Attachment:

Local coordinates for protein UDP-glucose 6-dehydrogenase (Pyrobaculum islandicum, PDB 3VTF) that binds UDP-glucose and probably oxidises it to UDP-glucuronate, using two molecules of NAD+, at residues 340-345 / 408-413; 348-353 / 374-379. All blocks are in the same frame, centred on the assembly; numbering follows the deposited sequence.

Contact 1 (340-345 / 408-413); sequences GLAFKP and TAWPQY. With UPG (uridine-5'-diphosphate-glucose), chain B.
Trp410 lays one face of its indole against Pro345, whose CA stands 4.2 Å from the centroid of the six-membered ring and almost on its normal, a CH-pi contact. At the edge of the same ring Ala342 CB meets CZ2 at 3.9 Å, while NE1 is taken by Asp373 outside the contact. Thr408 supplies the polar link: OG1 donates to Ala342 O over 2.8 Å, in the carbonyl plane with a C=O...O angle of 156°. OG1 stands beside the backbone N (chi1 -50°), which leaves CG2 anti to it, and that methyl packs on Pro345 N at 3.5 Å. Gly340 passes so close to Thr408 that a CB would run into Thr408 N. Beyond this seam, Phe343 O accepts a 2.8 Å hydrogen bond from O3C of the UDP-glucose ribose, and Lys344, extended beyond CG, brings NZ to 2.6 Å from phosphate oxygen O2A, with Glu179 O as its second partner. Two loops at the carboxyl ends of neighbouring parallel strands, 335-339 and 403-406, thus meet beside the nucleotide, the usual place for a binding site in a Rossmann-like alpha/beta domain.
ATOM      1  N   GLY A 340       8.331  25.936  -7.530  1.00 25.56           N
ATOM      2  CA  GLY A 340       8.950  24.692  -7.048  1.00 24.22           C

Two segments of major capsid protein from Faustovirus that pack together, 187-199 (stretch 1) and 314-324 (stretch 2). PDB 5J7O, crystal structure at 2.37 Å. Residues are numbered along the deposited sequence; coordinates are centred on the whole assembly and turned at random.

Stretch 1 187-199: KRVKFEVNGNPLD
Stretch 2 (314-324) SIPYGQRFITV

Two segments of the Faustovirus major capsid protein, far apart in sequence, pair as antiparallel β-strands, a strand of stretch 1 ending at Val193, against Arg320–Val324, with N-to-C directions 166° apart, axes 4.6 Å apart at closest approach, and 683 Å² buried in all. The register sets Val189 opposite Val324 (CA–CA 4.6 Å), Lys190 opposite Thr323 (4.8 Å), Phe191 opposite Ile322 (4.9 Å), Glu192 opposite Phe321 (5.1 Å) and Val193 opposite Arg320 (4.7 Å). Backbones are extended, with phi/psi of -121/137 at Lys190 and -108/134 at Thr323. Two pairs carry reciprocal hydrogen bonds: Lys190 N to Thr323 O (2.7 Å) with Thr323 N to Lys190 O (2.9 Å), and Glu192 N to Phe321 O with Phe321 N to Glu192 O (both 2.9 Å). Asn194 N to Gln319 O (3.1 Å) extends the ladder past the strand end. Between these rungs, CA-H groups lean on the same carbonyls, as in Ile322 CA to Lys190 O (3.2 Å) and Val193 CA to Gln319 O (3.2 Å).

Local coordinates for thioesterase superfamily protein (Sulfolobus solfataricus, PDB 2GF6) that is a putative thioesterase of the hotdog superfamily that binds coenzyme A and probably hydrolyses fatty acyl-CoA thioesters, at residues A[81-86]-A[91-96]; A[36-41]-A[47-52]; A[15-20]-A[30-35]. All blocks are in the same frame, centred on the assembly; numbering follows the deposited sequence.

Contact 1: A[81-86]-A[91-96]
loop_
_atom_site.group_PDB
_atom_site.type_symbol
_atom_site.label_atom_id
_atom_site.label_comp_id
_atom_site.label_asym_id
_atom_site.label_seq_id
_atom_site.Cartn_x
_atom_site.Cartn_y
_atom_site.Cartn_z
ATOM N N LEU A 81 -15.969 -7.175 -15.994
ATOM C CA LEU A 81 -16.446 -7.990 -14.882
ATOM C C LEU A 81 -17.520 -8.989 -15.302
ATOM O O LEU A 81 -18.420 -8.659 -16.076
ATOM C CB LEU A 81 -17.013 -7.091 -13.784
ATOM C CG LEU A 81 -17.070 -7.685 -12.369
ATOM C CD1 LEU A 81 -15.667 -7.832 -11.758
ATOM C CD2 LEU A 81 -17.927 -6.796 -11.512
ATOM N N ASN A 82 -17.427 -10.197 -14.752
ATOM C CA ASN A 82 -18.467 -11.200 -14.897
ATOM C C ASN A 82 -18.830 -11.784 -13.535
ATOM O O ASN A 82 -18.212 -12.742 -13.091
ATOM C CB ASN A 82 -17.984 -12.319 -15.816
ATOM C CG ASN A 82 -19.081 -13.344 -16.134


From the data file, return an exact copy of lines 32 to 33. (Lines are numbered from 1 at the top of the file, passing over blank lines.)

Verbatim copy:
ATOM C C ASN A 82 -18.830 -11.784 -13.535
ATOM O O ASN A 82 -18.212 -12.742 -13.091